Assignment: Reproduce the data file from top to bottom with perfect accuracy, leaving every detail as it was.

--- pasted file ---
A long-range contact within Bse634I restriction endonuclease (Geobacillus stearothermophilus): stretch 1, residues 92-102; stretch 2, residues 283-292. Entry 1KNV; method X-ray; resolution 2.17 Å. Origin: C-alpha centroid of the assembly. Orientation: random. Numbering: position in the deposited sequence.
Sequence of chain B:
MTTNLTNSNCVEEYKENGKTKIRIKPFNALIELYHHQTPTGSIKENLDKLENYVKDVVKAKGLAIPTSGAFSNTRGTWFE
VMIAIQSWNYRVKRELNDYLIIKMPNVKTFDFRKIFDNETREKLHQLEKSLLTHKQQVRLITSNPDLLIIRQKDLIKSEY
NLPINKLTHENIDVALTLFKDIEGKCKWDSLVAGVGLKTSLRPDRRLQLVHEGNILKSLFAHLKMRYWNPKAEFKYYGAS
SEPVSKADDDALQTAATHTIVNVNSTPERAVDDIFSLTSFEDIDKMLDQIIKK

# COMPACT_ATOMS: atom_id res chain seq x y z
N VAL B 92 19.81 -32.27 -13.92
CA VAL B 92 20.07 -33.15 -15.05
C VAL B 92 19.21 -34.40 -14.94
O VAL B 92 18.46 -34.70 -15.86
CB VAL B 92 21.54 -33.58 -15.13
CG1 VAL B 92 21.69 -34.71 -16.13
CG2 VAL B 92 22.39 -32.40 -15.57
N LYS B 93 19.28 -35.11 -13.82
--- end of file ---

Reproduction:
A long-range contact within Bse634I restriction endonuclease (Geobacillus stearothermophilus): stretch 1, residues 92-102; stretch 2, residues 283-292. Entry 1KNV; method X-ray; resolution 2.17 Å. Origin: C-alpha centroid of the assembly. Orientation: random. Numbering: position in the deposited sequence.
Sequence of chain B:
MTTNLTNSNCVEEYKENGKTKIRIKPFNALIELYHHQTPTGSIKENLDKLENYVKDVVKAKGLAIPTSGAFSNTRGTWFE
VMIAIQSWNYRVKRELNDYLIIKMPNVKTFDFRKIFDNETREKLHQLEKSLLTHKQQVRLITSNPDLLIIRQKDLIKSEY
NLPINKLTHENIDVALTLFKDIEGKCKWDSLVAGVGLKTSLRPDRRLQLVHEGNILKSLFAHLKMRYWNPKAEFKYYGAS
SEPVSKADDDALQTAATHTIVNVNSTPERAVDDIFSLTSFEDIDKMLDQIIKK

# COMPACT_ATOMS: atom_id res chain seq x y z
N VAL B 92 19.81 -32.27 -13.92
CA VAL B 92 20.07 -33.15 -15.05
C VAL B 92 19.21 -34.40 -14.94
O VAL B 92 18.46 -34.70 -15.86
CB VAL B 92 21.54 -33.58 -15.13
CG1 VAL B 92 21.69 -34.71 -16.13
CG2 VAL B 92 22.39 -32.40 -15.57
N LYS B 93 19.28 -35.11 -13.82